5. Washington (Which had a 6.3% unemployment rate in Oct. 2008)
With #49 & #50 being North & South Dakota. (Which had 3.3% - 3.4% unemployment rate in Oct. 2008).

The Chart is interesting, but it states the obvious, states with high rates of unemployment (or increasing job losses--like financial jobs in New York) are the "hot zones" in the heat map. States with low rates of unemployment are in the "cold zones"

Unemployment Stat of the day

As you can see in the chart above the 1-month "net change" in employment continues to worsen.

When the figure is below "0" that means jobs were lost vs. the month prior, and we've been losing jobs from January 2008 to the present day, at an increasing rate. It's interesting to note that this coincides to the now declared "December 2007" start of the recession we are now experiencing.

November Jobs Report

The situation continues to worsen. According to the Bureau of Labor Statistics, another 533,000 people were unemployed in November, 2008 vs. October. And speaking of October, that figured got revised be down even more than what they reported last month.

Another interesting point is that there are 600,000 more people who are out of work but not counted as unemployed, if you compare November 2008 to November 2007. There can be several reasons why they are considered "unemployed", but typically it's things like being discouraged and stopping an active job search or going back to school.

Thursday, December 4, 2008

Unemployment in the Depression

Frequently, you will hear folks like Ben Bernanke and Barack Obama say that "2008 is different than the depression because now unemployment is mid-single digits and back in the depression unemployment was 25%."

Well that's a true statement---It fails to note that back during the market crash of 1929, the unemployment rate was single digits. However, that quickly rose for the next 4 years to a high of ~25%, and stayed high for over a decade.

Well I hope that we won't ever again see unemployment north of 20%, I do think that we will see the negative feedback loop continuing as institutions and individuals de-lever and cut back on investment & spending. This will result in fewer jobs and perhaps a multi-year bout of double-digit unemployment.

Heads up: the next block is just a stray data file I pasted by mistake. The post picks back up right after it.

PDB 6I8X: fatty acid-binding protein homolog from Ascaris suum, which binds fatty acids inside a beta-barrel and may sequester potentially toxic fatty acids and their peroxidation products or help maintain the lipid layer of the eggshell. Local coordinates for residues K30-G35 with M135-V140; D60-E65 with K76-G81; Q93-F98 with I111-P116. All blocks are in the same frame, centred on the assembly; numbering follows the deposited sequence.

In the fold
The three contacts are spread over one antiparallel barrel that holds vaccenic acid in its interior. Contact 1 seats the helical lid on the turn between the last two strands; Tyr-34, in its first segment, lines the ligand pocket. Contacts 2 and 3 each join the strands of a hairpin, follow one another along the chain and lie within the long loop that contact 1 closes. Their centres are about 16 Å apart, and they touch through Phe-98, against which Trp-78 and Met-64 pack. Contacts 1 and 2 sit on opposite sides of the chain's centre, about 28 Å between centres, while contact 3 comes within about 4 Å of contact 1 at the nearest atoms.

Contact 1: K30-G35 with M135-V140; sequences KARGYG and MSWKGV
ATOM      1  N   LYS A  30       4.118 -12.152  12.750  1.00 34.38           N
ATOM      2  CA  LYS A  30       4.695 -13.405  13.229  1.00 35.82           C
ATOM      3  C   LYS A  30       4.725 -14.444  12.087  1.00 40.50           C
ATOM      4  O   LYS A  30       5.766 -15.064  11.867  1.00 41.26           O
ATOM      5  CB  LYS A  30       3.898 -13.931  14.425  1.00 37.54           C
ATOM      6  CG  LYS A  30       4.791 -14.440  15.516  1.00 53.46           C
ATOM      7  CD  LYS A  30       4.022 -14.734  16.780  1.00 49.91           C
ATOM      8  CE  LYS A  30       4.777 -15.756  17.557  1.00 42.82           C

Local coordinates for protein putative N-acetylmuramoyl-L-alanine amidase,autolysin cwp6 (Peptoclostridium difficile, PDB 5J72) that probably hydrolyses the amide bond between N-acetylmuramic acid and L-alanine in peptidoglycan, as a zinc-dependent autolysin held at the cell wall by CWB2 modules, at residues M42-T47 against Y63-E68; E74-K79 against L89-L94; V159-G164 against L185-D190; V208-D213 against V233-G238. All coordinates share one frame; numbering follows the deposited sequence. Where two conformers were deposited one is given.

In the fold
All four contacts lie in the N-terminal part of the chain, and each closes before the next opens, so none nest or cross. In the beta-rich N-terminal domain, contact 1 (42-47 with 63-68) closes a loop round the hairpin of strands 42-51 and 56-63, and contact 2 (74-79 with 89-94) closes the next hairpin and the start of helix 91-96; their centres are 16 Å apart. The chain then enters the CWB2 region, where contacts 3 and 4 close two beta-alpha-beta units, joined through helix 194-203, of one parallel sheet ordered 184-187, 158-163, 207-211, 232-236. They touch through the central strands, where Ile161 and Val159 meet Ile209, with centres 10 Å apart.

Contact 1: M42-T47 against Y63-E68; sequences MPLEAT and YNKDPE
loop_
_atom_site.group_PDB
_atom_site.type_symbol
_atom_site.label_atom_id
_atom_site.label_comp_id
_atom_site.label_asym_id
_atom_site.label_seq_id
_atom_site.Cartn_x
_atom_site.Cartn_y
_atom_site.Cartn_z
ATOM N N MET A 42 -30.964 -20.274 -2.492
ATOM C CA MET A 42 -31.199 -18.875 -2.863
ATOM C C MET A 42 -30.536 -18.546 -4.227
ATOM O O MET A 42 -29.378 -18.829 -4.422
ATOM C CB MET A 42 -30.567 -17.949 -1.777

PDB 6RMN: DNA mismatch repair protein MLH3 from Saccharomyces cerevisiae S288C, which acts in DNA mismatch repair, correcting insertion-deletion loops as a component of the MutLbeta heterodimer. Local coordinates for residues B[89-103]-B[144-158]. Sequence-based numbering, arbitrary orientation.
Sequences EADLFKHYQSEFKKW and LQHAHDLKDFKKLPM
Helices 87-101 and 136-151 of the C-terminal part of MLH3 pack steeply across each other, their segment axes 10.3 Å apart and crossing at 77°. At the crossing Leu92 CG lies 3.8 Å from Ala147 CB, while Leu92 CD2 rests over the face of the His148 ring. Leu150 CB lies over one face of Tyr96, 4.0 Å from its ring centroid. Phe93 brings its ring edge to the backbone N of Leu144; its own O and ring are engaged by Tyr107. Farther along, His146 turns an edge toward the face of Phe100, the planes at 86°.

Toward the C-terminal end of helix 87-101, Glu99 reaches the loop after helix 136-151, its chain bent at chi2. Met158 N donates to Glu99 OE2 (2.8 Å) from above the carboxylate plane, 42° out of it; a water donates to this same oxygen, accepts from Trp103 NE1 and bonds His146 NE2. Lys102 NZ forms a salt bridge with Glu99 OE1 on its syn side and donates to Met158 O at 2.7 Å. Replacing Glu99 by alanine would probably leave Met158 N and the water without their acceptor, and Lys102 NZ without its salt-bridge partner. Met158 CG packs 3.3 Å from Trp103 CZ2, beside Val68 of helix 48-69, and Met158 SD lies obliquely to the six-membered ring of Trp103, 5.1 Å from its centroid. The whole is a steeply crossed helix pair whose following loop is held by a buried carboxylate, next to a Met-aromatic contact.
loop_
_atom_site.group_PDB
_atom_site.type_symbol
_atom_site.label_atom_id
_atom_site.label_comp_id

Wednesday, December 3, 2008

Unemployment Stat of the Day---ADP unemployment report

Today ADP issued it's employment report for November 2008, and revised numbers for October 2008. The outlook confirms that the labor market continues to weaken.

Wednesday, December 3, 2008, 8:15 A.M. ET

Nonfarm private employment decreased 250,000 from October to November 2008 on a seasonally adjusted basis, according to the ADP National Employment Report®. The estimated change in employment from September to October was revised down from a decrease of 157,000 to a decrease of 179,000. Note that the November ADP Report does not reflect the strike of some 27,000 machinists who returned to work following the resolution in late October of a strike in the aerospace industry.

November’s ADP National Employment Report offers evidence of a labor market that continues to weaken. This month’s employment loss was again driven by the goods-producing sector which declined 158,000 during November, its twenty-fourth consecutive monthly decline. The manufacturing sector marked its twenty-seventh consecutive monthly decline, losing 118,000 jobs. These losses were compounded by an employment decline in the service-providing sector of the economy which fell by 92,000, the second monthly loss in the service-providing sector recorded by the ADP Report since November of 2002.

Read the rest of the report here.

Tuesday, December 2, 2008

Unemployment Statistic of the day---California Unemployment Rate

These Charts show the unemployment rate and total number of unemployed workers in California over the last 30 years. One item that I find interesting is that in the last few cycles increasing unemployment it has taken ~3+ years before it tops-out. That could mean California's unemployment rate could keep climbing until 2010.

California Unemployment surges to 8.2% in October

California unemployment jumps to 8.2%, third-highest in the U.S.